This infographic lists the five most active securities traders in the US House of Representatives as of the 7/1/2020 disclosure releases. A few notes about the data:
- We get our data from Members’ Financial Disclosure Reports, which are publicly available from the Office of the Clerk of the US House of Representatives.
- Member filings are covered by the STOCK Act of 2012, and are required to report transactions by both the Member and his or her household. However, despite penalties for failure to comply, there appears to be no compliance auditing or monitoring of filings.
- Members are required to file their trades within 30 to 45 days of execution, and there is an additional lag between that filing and it being made available by the Office of the Clerk. In practice, some Members file late or make errors and subsequent corrections in their filings. As of today (July 2), we estimate that between 1/3 and 1/2 of the June filings are received.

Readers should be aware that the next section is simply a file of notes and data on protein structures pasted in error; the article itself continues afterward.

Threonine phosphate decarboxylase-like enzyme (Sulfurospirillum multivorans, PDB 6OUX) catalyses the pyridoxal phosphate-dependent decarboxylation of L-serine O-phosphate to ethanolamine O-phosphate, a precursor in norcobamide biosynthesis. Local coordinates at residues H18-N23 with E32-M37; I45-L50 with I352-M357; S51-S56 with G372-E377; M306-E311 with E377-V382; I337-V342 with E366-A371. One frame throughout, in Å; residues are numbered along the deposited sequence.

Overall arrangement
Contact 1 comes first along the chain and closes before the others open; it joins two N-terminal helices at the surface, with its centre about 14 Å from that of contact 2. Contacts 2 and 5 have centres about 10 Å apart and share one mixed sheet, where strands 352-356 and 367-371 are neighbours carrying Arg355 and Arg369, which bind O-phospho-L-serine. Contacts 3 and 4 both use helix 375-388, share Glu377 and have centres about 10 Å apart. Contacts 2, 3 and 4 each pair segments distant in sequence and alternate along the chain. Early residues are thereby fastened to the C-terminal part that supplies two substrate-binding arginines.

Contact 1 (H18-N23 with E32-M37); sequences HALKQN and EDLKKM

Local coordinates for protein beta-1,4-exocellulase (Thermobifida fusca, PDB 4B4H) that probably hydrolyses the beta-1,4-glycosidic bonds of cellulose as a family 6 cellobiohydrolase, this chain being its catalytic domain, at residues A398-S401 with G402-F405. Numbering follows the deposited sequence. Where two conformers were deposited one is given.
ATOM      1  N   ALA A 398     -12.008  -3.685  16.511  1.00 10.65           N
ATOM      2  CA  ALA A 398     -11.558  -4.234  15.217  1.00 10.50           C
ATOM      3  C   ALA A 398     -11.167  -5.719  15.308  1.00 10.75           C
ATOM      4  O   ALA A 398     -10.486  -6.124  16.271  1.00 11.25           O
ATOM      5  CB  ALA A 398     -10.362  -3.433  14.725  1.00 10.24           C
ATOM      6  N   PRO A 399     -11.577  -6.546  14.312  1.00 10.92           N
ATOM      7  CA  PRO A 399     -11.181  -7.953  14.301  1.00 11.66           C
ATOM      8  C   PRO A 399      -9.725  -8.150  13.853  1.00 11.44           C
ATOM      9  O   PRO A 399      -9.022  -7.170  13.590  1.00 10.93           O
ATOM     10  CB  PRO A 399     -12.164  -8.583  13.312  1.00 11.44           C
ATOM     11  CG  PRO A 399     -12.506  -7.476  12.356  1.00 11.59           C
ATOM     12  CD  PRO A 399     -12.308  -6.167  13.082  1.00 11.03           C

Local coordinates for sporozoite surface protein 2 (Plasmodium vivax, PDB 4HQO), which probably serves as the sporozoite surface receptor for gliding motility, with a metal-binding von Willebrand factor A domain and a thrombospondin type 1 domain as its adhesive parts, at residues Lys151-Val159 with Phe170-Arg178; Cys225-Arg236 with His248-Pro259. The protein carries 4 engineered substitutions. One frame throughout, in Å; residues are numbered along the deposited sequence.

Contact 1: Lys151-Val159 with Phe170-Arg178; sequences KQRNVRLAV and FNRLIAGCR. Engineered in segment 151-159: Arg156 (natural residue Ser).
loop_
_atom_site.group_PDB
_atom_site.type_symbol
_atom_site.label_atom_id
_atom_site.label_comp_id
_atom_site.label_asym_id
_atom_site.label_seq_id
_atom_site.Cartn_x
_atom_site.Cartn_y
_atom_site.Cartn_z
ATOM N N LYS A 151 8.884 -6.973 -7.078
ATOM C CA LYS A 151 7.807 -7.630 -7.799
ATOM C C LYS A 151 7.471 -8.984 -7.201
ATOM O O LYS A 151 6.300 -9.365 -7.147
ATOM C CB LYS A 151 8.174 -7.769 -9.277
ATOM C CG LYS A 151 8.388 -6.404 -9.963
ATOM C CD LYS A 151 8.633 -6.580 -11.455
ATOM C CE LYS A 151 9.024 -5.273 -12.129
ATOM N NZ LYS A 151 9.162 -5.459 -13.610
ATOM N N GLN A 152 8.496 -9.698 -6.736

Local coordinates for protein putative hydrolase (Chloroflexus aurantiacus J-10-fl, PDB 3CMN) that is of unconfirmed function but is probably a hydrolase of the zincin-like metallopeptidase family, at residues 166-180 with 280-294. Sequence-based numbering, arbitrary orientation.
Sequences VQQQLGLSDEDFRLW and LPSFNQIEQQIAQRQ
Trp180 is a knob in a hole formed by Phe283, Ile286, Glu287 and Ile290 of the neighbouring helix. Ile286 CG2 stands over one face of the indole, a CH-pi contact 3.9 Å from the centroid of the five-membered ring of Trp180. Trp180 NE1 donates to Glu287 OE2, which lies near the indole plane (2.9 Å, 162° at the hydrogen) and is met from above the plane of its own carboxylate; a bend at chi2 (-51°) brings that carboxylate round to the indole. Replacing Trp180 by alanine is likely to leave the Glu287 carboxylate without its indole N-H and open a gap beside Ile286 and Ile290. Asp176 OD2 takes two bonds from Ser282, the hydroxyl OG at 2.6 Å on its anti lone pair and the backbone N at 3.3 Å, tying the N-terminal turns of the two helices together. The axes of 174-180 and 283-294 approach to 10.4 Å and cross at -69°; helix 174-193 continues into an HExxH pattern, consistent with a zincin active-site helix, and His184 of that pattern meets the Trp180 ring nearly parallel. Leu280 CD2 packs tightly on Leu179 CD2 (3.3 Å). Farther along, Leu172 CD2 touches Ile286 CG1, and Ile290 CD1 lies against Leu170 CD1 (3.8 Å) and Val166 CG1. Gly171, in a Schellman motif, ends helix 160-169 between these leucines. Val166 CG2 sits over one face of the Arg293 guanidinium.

- Our software is able to process approximately 80% of the filings electronically in some capacity. However approximately 20% of filers are submitting forms that are manually filled in some way – handwritten, typewritten, faxed, or printed and scanned. That includes three of the Top-5 noted above. The manual transcription of these filings a possible source of data inconsistency.
- Several Members claim that they are not responsible for their trades, as they have given discretionary trading authority to their investment advisor. In practice, as we covered in a discussion of Representative Phil Roe, this is unclear. We are reporting trading volume only, and note that if Members wish to ensure the arms-length neutrality they claim then the Office of Government Ethics allows for the creation of Qualified Blind Trusts to hold their investment assets.
- We believe this data to be correct as of time of publication. For data revisions, news, and our most up-to-date research, sign up for our mailing list.